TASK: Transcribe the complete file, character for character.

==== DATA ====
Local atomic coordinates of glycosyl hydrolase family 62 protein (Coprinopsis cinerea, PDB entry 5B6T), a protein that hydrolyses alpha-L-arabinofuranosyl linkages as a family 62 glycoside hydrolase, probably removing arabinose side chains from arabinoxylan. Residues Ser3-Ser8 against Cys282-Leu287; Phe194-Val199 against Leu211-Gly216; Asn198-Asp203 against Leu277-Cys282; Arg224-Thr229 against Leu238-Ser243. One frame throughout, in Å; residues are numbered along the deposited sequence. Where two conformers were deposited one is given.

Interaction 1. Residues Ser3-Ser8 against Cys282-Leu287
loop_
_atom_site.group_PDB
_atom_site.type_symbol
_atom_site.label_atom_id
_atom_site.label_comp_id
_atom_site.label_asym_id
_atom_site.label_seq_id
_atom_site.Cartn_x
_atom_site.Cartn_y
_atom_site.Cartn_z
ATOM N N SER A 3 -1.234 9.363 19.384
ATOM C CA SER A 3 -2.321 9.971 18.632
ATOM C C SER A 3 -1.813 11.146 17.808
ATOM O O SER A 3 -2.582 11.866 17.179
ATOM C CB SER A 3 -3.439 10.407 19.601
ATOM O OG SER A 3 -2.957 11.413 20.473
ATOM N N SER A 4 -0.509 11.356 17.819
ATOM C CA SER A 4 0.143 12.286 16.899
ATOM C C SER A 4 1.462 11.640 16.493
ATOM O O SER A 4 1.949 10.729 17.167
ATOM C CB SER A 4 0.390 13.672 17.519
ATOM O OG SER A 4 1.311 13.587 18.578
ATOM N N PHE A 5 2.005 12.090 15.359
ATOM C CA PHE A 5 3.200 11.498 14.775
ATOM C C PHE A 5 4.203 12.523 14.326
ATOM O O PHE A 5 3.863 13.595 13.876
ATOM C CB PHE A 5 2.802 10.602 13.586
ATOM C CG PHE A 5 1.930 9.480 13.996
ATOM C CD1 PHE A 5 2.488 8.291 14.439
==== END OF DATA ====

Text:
Local atomic coordinates of glycosyl hydrolase family 62 protein (Coprinopsis cinerea, PDB entry 5B6T), a protein that hydrolyses alpha-L-arabinofuranosyl linkages as a family 62 glycoside hydrolase, probably removing arabinose side chains from arabinoxylan. Residues Ser3-Ser8 against Cys282-Leu287; Phe194-Val199 against Leu211-Gly216; Asn198-Asp203 against Leu277-Cys282; Arg224-Thr229 against Leu238-Ser243. One frame throughout, in Å; residues are numbered along the deposited sequence. Where two conformers were deposited one is given.

Interaction 1. Residues Ser3-Ser8 against Cys282-Leu287
loop_
_atom_site.group_PDB
_atom_site.type_symbol
_atom_site.label_atom_id
_atom_site.label_comp_id
_atom_site.label_asym_id
_atom_site.label_seq_id
_atom_site.Cartn_x
_atom_site.Cartn_y
_atom_site.Cartn_z
ATOM N N SER A 3 -1.234 9.363 19.384
ATOM C CA SER A 3 -2.321 9.971 18.632
ATOM C C SER A 3 -1.813 11.146 17.808
ATOM O O SER A 3 -2.582 11.866 17.179
ATOM C CB SER A 3 -3.439 10.407 19.601
ATOM O OG SER A 3 -2.957 11.413 20.473
ATOM N N SER A 4 -0.509 11.356 17.819
ATOM C CA SER A 4 0.143 12.286 16.899
ATOM C C SER A 4 1.462 11.640 16.493
ATOM O O SER A 4 1.949 10.729 17.167
ATOM C CB SER A 4 0.390 13.672 17.519
ATOM O OG SER A 4 1.311 13.587 18.578
ATOM N N PHE A 5 2.005 12.090 15.359
ATOM C CA PHE A 5 3.200 11.498 14.775
ATOM C C PHE A 5 4.203 12.523 14.326
ATOM O O PHE A 5 3.863 13.595 13.876
ATOM C CB PHE A 5 2.802 10.602 13.586
ATOM C CG PHE A 5 1.930 9.480 13.996
ATOM C CD1 PHE A 5 2.488 8.291 14.439